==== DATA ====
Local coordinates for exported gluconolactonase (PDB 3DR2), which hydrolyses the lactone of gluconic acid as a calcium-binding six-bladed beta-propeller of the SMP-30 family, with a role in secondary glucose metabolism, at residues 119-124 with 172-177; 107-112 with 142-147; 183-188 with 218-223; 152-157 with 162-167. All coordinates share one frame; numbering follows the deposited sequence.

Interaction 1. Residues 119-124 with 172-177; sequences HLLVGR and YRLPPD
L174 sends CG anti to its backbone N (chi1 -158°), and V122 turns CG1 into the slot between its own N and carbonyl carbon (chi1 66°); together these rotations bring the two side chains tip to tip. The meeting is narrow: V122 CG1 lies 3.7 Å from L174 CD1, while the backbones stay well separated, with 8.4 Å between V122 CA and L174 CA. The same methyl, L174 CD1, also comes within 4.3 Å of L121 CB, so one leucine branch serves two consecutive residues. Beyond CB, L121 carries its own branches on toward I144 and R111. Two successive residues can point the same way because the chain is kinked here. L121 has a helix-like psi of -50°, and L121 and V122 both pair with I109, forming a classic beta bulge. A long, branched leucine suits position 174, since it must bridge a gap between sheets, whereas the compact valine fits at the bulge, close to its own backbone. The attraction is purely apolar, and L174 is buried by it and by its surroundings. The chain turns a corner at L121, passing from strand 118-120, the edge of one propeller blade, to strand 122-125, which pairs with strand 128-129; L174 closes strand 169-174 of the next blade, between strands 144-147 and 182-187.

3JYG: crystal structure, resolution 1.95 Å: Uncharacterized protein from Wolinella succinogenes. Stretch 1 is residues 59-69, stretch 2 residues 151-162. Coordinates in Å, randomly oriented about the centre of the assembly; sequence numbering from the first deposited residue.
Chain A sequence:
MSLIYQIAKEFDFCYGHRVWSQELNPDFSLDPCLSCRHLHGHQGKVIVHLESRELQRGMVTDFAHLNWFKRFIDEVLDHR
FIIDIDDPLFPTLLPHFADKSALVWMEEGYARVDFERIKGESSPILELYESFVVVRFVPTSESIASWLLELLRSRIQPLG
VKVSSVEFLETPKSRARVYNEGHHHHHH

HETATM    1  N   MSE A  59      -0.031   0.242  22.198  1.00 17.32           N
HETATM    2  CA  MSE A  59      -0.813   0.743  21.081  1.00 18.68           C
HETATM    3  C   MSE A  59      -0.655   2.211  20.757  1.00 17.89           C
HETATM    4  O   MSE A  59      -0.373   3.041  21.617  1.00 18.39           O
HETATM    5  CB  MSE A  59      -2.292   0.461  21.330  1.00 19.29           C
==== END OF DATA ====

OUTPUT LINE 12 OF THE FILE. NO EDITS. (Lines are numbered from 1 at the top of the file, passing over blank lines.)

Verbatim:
HETATM    4  O   MSE A  59      -0.373   3.041  21.617  1.00 18.39           O